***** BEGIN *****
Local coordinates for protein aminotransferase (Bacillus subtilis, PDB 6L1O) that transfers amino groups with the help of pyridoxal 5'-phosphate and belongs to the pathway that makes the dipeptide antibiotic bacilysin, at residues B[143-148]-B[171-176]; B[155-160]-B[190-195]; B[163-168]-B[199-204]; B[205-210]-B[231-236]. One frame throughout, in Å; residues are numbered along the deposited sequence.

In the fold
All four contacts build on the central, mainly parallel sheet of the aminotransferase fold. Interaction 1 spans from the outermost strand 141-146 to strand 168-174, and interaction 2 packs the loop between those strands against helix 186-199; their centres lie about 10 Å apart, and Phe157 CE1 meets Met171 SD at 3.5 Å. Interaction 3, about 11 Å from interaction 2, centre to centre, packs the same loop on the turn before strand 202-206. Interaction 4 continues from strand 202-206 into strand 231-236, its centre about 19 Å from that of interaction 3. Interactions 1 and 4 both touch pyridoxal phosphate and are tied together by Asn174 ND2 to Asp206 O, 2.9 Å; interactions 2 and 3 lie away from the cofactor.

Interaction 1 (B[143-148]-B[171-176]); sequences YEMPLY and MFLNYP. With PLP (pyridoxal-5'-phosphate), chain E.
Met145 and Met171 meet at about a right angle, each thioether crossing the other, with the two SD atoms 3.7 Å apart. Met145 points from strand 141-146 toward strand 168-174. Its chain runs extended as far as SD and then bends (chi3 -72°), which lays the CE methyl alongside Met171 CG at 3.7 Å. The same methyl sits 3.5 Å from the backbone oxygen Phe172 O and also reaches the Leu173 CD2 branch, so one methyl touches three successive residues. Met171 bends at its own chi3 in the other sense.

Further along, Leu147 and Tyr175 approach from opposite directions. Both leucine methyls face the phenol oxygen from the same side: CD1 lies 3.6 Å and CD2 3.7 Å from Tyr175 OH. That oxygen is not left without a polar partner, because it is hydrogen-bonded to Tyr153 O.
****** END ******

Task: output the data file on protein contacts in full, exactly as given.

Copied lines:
Local coordinates for protein aminotransferase (Bacillus subtilis, PDB 6L1O) that transfers amino groups with the help of pyridoxal 5'-phosphate and belongs to the pathway that makes the dipeptide antibiotic bacilysin, at residues B[143-148]-B[171-176]; B[155-160]-B[190-195]; B[163-168]-B[199-204]; B[205-210]-B[231-236]. One frame throughout, in Å; residues are numbered along the deposited sequence.

In the fold
All four contacts build on the central, mainly parallel sheet of the aminotransferase fold. Interaction 1 spans from the outermost strand 141-146 to strand 168-174, and interaction 2 packs the loop between those strands against helix 186-199; their centres lie about 10 Å apart, and Phe157 CE1 meets Met171 SD at 3.5 Å. Interaction 3, about 11 Å from interaction 2, centre to centre, packs the same loop on the turn before strand 202-206. Interaction 4 continues from strand 202-206 into strand 231-236, its centre about 19 Å from that of interaction 3. Interactions 1 and 4 both touch pyridoxal phosphate and are tied together by Asn174 ND2 to Asp206 O, 2.9 Å; interactions 2 and 3 lie away from the cofactor.

Interaction 1 (B[143-148]-B[171-176]); sequences YEMPLY and MFLNYP. With PLP (pyridoxal-5'-phosphate), chain E.
Met145 and Met171 meet at about a right angle, each thioether crossing the other, with the two SD atoms 3.7 Å apart. Met145 points from strand 141-146 toward strand 168-174. Its chain runs extended as far as SD and then bends (chi3 -72°), which lays the CE methyl alongside Met171 CG at 3.7 Å. The same methyl sits 3.5 Å from the backbone oxygen Phe172 O and also reaches the Leu173 CD2 branch, so one methyl touches three successive residues. Met171 bends at its own chi3 in the other sense.

Further along, Leu147 and Tyr175 approach from opposite directions. Both leucine methyls face the phenol oxygen from the same side: CD1 lies 3.6 Å and CD2 3.7 Å from Tyr175 OH. That oxygen is not left without a polar partner, because it is hydrogen-bonded to Tyr153 O.